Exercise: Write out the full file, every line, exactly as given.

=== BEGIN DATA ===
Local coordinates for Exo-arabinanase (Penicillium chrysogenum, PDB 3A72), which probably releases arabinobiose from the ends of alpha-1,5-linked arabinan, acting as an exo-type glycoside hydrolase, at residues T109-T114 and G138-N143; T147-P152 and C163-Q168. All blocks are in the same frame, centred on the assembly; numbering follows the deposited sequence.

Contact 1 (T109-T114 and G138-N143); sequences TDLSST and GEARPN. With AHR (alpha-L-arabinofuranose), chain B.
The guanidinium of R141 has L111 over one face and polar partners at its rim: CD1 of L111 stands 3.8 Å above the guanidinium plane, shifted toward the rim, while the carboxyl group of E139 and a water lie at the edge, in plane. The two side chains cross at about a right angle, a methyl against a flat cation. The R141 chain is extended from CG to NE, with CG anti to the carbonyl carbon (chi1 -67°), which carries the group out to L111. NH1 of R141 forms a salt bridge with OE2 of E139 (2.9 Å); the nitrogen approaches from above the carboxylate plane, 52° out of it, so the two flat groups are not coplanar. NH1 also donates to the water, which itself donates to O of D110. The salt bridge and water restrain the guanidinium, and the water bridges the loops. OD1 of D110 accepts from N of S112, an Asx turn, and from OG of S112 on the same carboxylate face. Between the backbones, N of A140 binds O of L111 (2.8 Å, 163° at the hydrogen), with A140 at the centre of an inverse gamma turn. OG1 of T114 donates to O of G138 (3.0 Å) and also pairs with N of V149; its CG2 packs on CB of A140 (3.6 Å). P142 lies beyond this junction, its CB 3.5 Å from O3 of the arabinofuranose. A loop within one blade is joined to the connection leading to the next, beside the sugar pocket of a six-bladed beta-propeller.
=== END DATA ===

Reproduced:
Local coordinates for Exo-arabinanase (Penicillium chrysogenum, PDB 3A72), which probably releases arabinobiose from the ends of alpha-1,5-linked arabinan, acting as an exo-type glycoside hydrolase, at residues T109-T114 and G138-N143; T147-P152 and C163-Q168. All blocks are in the same frame, centred on the assembly; numbering follows the deposited sequence.

Contact 1 (T109-T114 and G138-N143); sequences TDLSST and GEARPN. With AHR (alpha-L-arabinofuranose), chain B.
The guanidinium of R141 has L111 over one face and polar partners at its rim: CD1 of L111 stands 3.8 Å above the guanidinium plane, shifted toward the rim, while the carboxyl group of E139 and a water lie at the edge, in plane. The two side chains cross at about a right angle, a methyl against a flat cation. The R141 chain is extended from CG to NE, with CG anti to the carbonyl carbon (chi1 -67°), which carries the group out to L111. NH1 of R141 forms a salt bridge with OE2 of E139 (2.9 Å); the nitrogen approaches from above the carboxylate plane, 52° out of it, so the two flat groups are not coplanar. NH1 also donates to the water, which itself donates to O of D110. The salt bridge and water restrain the guanidinium, and the water bridges the loops. OD1 of D110 accepts from N of S112, an Asx turn, and from OG of S112 on the same carboxylate face. Between the backbones, N of A140 binds O of L111 (2.8 Å, 163° at the hydrogen), with A140 at the centre of an inverse gamma turn. OG1 of T114 donates to O of G138 (3.0 Å) and also pairs with N of V149; its CG2 packs on CB of A140 (3.6 Å). P142 lies beyond this junction, its CB 3.5 Å from O3 of the arabinofuranose. A loop within one blade is joined to the connection leading to the next, beside the sugar pocket of a six-bladed beta-propeller.